Alright, here goes.
First off, Mr. Levant goes to Washington. From Ezra’s blog: Free speech conference in Washington, D.C., Oct. 27-28:
I’m honoured to have been invited to speak at the “International Legal Conference on Freedom of Speech and Religion” later this month in Washington, D.C. The conference, details of which can be seen here, is co-sponsored by an array of amazing pro-liberty groups.
(In a sane world, this is the kind of conference that a “human rights commission” bureaucrat would attend; instead, Jennifer Lynch, the chief commissar of the Canadian Human Rights Commission jets around the world to meetings with Potemkin human rights fronts for Third World dictators, where they actually plot ways to infringe upon our liberties. How embarrassing for Canada.)
I’m looking forward to telling Canada’s story down there. It’s actually my second visit to Washington on this matter; the first time I testified before the bi-partisan Congressional human rights caucus. Though this is not an official government event, it will still be held at the Congressional Auditorium, which is quite prestigious.
All of the speakers look interesting, but some of them have me especially excited: Sen. Jim Demint is one of my favourites; Frank Gaffney is indispensable; one of my favourite bloggers, Atlas Shrugs (Pamela Geller) will be there; Brooke Goldstein of the Children’s Rights Institute (formerly of the Middle East Forum) and my fellow Canadian, the former CSIS counterterrorism agent, David Harris.
If by chance you’re in the D.C. area, please come by. There is no fee (but registration is required).
And if you’re in Montreal, I hope to see you later this week!
Read it here.
Second, Blazing Cat Fur and American Power note Barry Cooper’s latest article in the Troy Media Foundation: It’s Show Time! Free Speech and Canadian “human rights” commissions, which has also been picked up by S.E. Calgary News.
Third, the Canadian Jewish Congress speaks. From Scaramouche:
Despite these realities, which involve the abridgment of real rights, the Ceej is pushing for the following remedies, among others, to deal with the current crop of antisemites (my bolds):The Government of Canada must ensure its legal and administrative systems are doing all they can to engage in the fight against antisemitism. Existing legal protections should be maintained new regulatory initiatives should be investigated, and the provision of appropriate training should also be facilitated. The Inquiry should recommend:10) That the existing statutory “fence of protection,” both in the Criminal Code and in Human Rights legislation, should be reaffirmed and, where appropriate, strengthened.11) That regulatory measures, especially in the field of telecommunications, that are consistent with Charter standards for the protection of free expression should be considered. This should include ratification of the Council of Europe’s Convention on Cybercrime and the Additional Protocol to the Convention on Cybercrime.12) That appropriate training be provided for members of Federal Boards and Tribunals that deal with hate speech and antisemitism to ensure appropriate application of the law…In other words, censorship, censorship and more censorship–as if that’s going to protect Jews or anyone else in this era when the sharia types are pushing for exactly the same kind of measures to spare Muslim “feelings”.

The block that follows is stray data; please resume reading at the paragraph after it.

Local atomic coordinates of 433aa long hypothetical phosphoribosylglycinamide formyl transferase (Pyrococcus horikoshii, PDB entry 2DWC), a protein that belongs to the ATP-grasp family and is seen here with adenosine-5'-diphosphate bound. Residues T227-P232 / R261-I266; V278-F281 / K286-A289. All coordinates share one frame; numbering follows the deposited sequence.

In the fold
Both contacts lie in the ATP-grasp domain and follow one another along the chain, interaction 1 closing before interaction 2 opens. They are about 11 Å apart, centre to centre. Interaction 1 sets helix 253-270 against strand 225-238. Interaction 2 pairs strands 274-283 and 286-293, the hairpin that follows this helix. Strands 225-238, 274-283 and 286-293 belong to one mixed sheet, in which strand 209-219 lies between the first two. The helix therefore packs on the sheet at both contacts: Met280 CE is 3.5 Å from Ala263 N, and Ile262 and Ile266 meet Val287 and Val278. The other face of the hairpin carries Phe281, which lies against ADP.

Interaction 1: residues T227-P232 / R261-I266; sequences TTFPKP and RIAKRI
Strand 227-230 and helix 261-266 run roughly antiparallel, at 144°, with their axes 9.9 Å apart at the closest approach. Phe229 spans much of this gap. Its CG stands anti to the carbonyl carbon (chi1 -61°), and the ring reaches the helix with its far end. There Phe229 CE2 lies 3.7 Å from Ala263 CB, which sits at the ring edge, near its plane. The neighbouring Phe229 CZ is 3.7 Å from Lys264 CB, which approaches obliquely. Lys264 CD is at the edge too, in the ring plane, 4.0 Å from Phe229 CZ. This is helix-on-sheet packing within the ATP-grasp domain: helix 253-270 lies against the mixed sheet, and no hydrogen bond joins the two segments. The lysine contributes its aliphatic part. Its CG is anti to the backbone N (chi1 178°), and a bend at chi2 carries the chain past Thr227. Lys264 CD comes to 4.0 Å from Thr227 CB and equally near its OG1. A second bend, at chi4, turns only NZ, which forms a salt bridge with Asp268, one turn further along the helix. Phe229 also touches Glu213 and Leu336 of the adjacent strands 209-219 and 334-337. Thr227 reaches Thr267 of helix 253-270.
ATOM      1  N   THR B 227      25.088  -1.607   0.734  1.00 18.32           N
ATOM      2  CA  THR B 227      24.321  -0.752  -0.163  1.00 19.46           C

Are some rights more important than others? Should gender equality prevail over, say, freedom of speech or religion? Experts on rights would consider the question irrelevant. Rights are rights are rights, jurists say, and there’s no sense in establishing a hierarchy. But unfortunately, this question has jumped to the top of Quebec’s political agenda.
If some prominent commentators, various lobby groups and, last but not least, the Parti Québécois, had their way, charters of rights and freedoms would be amended so that gender equality would prevail over all other rights. Quebec would become the only jurisdiction in the democratic world to consider that liberty of thought (something that’s close to religious freedom) is a secondary value when it conflicts with women’s rights.